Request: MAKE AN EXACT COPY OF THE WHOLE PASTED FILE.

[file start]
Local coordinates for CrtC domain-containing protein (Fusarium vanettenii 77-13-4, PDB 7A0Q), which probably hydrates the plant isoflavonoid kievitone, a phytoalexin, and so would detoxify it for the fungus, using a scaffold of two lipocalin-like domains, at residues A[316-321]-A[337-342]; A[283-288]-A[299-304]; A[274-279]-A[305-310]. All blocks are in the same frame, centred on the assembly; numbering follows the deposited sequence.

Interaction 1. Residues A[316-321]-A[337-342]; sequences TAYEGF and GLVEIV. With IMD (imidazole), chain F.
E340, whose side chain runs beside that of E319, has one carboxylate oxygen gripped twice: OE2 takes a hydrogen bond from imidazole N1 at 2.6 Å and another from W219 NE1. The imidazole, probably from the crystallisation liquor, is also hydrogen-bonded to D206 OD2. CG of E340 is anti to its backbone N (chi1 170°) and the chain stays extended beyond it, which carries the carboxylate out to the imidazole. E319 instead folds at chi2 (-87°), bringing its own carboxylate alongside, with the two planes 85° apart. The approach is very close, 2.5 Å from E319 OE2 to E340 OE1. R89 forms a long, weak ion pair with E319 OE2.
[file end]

Local coordinates for CrtC domain-containing protein (Fusarium vanettenii 77-13-4, PDB 7A0Q), which probably hydrates the plant isoflavonoid kievitone, a phytoalexin, and so would detoxify it for the fungus, using a scaffold of two lipocalin-like domains, at residues A[316-321]-A[337-342]; A[283-288]-A[299-304]; A[274-279]-A[305-310]. All blocks are in the same frame, centred on the assembly; numbering follows the deposited sequence.

Interaction 1. Residues A[316-321]-A[337-342]; sequences TAYEGF and GLVEIV. With IMD (imidazole), chain F.
E340, whose side chain runs beside that of E319, has one carboxylate oxygen gripped twice: OE2 takes a hydrogen bond from imidazole N1 at 2.6 Å and another from W219 NE1. The imidazole, probably from the crystallisation liquor, is also hydrogen-bonded to D206 OD2. CG of E340 is anti to its backbone N (chi1 170°) and the chain stays extended beyond it, which carries the carboxylate out to the imidazole. E319 instead folds at chi2 (-87°), bringing its own carboxylate alongside, with the two planes 85° apart. The approach is very close, 2.5 Å from E319 OE2 to E340 OE1. R89 forms a long, weak ion pair with E319 OE2.